As recession grips Japan, a 'bubble economy' bursts Belt-tightening is a new way of life

December 06, 1992|By John E. Woodruff | John E. Woodruff,Tokyo Bureau

TOKYO -- From designing computer software for TV factories to stuffing moving company fliers into apartment mailboxes is a trip from $3,200 a month take-home pay to $64 a day when there's work.

Hiroshi Murakami, 34, covered the distance in about a half-year, with stops en route to teach language in a cram school and collect market data door-to-door for a watch company.

Mr. Murakami's story is one among millions about what has happened in Japanese lives in the two years since the "bubble economy" burst at the end of the 1980s, creating the worst slowdown the world's No. 2 economy has known in a half-century.

Most are less dramatic. Executives at Japan's corporate giants swallow hard before resorting to anything that would take the luster off their companies' reputations as "lifetime employers."

More common are stories of smaller bonuses or an end to overtime pay, of educations interrupted or new cars deferred.

Government figures published last week made it official that for the first time since the 1973-1974 oil shock, Japan has met the usual international definition of a recession: two consecutive quarters of what economists insist on calling "negative growth."

Gross domestic product fell by 0.2 percent in the April-June quarter and by 0.4 percent in the July-September quarter, the Economic Planning Agency reported. But the EPA, which defines the word in its own way, does not yet acknowledge that Japan is in a recession.

The stories, taken together, add up to millions of personal realities behind the flood of numbers. Stories like these:

* Osamu Wakide, 69, of Matsuzaka had the kind of bittersweet year that only a slowing economy can bring to a cattleman. His pride and joy, Yasukogo, won the grand championship last month at the annual exhibition of famed Matsuzaka beef, a high point that makes any cattleman glow. And ought to make his bank account grow. But at auction, Yasukogo commanded only $160,000, well under the $396,000 bid that the grand champion brought at the peak of the economic boom in 1989.

* A couple in Oji, north of Tokyo, were charged with pushing the wife's mother off a bridge to her death when she asked them to repay a loan. Tokyo police list a record-high 27 murders as economy-related this year, with the costly and stressful pre-New Year's holiday period still ahead. A stock broker is charged with killing a woman and taking $4,000 from her to pay overdue interest on a $160,000 loan.

* Yoshimi Tanaka, a nightclub guitarist and singer, gets as many gigs as ever but is making $3,300 a month for work that brought in $4,800 a year ago. Bar owners can't pay as much, he says, and he feels lucky -- lots of entertainers made $3,000 a month a year ago and make $2,000 a month now.

One man's hard times can be another's bargain, of course, depending which side of a transaction you're on.

In 1989, when Japanese "bubble" beneficiaries were in love with art as investment, a prime-condition print of Picasso's "Le Repas Frugal" went for $490,000 at Sotheby's Tokyo auction. Two months ago a comparable copy went for $110,000.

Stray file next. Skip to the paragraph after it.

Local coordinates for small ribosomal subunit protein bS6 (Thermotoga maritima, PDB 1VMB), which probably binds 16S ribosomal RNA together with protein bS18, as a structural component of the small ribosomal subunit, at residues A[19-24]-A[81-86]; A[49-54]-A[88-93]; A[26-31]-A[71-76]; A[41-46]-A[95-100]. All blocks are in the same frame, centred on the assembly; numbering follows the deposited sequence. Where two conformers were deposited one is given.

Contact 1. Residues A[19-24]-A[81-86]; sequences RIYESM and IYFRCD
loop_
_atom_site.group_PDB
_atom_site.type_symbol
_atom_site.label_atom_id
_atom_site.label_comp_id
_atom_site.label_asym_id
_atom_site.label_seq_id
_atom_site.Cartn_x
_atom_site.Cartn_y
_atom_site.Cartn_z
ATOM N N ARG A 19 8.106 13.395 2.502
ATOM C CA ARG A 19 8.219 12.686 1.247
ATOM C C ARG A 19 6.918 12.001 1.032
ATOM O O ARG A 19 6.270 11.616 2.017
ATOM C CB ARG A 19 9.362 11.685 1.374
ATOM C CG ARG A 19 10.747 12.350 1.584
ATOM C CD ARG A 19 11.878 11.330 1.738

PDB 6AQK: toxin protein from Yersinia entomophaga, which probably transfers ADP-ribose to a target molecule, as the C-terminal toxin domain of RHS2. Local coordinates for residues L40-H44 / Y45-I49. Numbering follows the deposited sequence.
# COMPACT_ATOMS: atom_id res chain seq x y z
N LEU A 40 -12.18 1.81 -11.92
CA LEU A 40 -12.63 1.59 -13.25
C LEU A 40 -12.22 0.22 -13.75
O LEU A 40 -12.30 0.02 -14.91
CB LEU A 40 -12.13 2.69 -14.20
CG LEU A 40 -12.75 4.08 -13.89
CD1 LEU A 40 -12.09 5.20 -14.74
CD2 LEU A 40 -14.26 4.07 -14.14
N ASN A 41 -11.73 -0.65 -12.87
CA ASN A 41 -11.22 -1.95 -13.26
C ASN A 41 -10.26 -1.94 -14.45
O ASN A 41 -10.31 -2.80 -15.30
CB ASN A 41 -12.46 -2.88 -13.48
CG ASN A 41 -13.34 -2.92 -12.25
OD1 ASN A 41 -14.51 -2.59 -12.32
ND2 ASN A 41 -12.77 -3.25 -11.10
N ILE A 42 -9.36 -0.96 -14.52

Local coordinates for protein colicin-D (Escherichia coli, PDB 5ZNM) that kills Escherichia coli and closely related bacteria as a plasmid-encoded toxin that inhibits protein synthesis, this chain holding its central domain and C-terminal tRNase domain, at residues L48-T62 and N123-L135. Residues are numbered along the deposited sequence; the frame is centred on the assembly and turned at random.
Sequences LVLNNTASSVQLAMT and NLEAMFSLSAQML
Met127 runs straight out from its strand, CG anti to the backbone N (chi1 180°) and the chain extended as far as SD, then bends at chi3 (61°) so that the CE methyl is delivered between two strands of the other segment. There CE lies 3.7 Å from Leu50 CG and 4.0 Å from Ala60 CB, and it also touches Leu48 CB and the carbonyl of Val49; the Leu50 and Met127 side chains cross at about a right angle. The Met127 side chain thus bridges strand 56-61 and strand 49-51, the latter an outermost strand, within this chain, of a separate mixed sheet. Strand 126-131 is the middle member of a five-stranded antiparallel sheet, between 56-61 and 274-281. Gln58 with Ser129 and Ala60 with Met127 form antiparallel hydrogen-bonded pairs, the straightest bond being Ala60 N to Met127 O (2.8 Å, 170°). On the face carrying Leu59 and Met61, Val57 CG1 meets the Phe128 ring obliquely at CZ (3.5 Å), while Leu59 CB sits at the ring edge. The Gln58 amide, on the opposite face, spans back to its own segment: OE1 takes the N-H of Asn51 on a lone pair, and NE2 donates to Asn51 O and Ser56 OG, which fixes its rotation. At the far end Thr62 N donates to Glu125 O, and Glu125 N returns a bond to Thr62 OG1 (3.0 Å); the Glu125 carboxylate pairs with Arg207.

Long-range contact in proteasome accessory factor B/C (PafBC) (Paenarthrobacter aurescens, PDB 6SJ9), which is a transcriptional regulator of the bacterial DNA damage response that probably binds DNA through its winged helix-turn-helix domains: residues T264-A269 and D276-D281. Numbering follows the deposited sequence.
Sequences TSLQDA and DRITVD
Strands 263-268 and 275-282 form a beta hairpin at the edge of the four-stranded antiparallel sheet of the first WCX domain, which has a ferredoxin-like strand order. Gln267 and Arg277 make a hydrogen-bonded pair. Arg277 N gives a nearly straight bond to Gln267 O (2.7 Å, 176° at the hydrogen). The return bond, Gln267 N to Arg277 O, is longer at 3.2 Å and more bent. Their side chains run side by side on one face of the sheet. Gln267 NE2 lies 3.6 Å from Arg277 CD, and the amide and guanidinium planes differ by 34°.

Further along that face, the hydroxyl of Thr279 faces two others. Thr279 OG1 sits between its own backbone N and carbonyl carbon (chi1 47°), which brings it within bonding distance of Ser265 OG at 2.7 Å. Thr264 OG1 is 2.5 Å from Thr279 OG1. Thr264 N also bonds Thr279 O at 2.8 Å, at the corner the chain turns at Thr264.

For some apartment hunters who still have means, harder times have meant a chance to grab prestige digs at rents well off their most notorious "bubble" levels.

At Garden Hills in downtown Tokyo's Hiroo, a favorite address of Japanese TV starlets and foreign executives, a three-bedroom, two-bath place that cost the last tenant $6,720 a month is now available for a mere $5,440.

But most Japanese stories these days are more like those of executives at NEC, the struggling electronics giant. They will take an across-the-board 10-percent hit in their winter bonuses compared with last year. To soften it, a top executive will get chits he can turn in for $1,600 worth of company products. A junior manager will get $800 in chits.

Directly or indirectly, experiences like those are leading to big and little changes of lifestyle for millions of Japanese.

Nobutaka Hayashi, 32, was stuck to his travel agency desk until 10 p.m. or later in 1989 and 1990. These days he leaves by 7 p.m.

The number of Japanese traveling overseas was down 3.3 percent in 1991 from 1990, to 10.63 million, the first drop in 11 years. It is expected to drop again this year.

At the peak of the bubble, thousands of Japanese acquired a taste for using their country's position near the international date line to be among the first in the world to sample each year's Beaujolais nouveau wine.

In 1989, Japan Airline used seven Boeing 747 cargo jets to haul Beaujolais nouveau from France. One plane was enough this year.

In many ways, lifestyle stories tell more than statistics about how fast an overheated economy can cool even when official figures say unemployment has scarcely budged.

Unemployment still stands between 2 percent and 3 percent, a level many Americans might envy. Some economists expect it to get well above 3 percent before it peaks.

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